Also known as the Princess Alexandra
Including the infamous Annie Tooke 'baby farmer' case
Page Added 25th September 2016
In 1863, Bonhay Road was opened as far as St David’s Station. Now a through road, traffic increased from the junction with Bridge Street, and the cattle market, to the station. It was inevitable that someone would open a beer house, with accommodation, in the road, to catch passing trade to and from the cattle market. In September 1863, Daniel Hooper applied for a spirit license for the Princess Alexandra beer shop. The application was opposed by the local church wardens, and despite the provision of accommodation for travellers, horses and carts, passing along Bonhay Road, it was turned down.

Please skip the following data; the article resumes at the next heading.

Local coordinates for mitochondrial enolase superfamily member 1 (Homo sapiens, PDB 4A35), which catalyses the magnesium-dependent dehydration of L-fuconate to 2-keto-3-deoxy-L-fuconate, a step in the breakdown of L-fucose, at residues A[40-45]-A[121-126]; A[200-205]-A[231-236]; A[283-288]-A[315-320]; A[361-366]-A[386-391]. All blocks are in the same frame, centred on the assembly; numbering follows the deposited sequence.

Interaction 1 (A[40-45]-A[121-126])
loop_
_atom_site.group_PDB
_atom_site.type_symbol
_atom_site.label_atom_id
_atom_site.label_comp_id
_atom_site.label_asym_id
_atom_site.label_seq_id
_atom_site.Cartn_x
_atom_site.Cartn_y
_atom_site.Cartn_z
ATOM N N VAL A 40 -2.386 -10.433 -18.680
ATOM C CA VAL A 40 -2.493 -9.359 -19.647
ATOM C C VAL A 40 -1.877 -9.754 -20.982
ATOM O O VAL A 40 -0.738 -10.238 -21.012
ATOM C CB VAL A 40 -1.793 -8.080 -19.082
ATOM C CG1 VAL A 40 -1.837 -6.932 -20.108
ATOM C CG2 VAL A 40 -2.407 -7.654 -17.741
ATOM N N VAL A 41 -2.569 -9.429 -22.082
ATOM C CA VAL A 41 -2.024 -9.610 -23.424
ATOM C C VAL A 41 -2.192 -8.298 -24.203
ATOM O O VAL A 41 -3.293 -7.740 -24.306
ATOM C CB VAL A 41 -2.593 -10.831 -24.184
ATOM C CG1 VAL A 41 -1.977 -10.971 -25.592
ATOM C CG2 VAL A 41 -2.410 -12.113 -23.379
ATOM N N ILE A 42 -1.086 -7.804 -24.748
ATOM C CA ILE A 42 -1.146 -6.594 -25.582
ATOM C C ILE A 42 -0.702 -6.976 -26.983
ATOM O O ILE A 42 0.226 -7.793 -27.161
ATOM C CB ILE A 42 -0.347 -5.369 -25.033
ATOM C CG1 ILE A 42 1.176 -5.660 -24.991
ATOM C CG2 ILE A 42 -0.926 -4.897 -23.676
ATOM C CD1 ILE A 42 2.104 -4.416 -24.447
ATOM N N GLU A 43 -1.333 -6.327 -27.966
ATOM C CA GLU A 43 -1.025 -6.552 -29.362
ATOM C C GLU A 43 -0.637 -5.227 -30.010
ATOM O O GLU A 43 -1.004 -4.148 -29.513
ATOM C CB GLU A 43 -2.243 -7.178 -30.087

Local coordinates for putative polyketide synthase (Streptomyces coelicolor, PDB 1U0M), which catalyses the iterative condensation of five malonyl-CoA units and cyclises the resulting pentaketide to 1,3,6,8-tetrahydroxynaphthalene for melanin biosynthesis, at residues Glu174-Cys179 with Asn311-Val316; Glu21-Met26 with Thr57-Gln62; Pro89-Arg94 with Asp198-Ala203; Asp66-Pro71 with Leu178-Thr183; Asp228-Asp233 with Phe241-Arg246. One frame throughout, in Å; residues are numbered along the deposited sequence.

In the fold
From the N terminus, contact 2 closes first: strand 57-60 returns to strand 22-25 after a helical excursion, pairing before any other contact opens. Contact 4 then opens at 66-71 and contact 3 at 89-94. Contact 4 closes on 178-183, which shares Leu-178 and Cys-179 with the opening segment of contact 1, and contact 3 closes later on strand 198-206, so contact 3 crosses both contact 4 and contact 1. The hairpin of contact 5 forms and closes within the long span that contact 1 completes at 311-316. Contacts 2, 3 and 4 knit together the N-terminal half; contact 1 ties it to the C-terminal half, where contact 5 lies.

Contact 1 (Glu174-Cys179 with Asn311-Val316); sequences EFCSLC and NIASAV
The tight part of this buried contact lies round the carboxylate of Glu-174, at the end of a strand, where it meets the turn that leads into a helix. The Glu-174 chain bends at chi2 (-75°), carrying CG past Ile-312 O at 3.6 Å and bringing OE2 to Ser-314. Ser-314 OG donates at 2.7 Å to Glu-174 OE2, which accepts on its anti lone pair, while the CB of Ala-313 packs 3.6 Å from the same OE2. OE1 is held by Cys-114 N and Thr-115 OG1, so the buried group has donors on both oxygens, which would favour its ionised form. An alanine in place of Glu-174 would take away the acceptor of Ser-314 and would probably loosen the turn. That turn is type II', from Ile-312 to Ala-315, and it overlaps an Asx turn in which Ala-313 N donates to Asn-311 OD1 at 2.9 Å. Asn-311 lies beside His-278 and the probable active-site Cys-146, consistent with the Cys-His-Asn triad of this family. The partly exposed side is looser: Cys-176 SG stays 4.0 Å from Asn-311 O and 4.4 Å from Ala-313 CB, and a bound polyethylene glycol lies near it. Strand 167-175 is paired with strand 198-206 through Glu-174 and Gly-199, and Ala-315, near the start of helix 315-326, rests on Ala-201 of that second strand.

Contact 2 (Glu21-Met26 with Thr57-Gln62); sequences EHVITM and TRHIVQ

Despite the refusal, the house was still able to serve beer and cider, along with providing accommodation. The spirit license was eventually granted in September 1864. The inn was named after Princess Alexandra of Denmark who married the Prince of Wales in 1863.
Powhays Mill was just opposite, so the house was the obvious choice for a celebratory dinner in April 1872, for the so called ‘short time movement.’ Millers in the city had been lobbying the mill owners to reduce their hours by an hour and a half. The master millers had granted the shorter week, hence the dinner at the Princess Alexandra.
Landlord Mitchelmore’s house was used for many inquests; a case in February 1872 was the death of a 2½ year boy named William Dymond who was burnt to death in his cot. He was being cared for by a nurse, while his mother was working for a butcher. The child had knocked a candle over and set light to his night dress. A verdict of accidental death was given.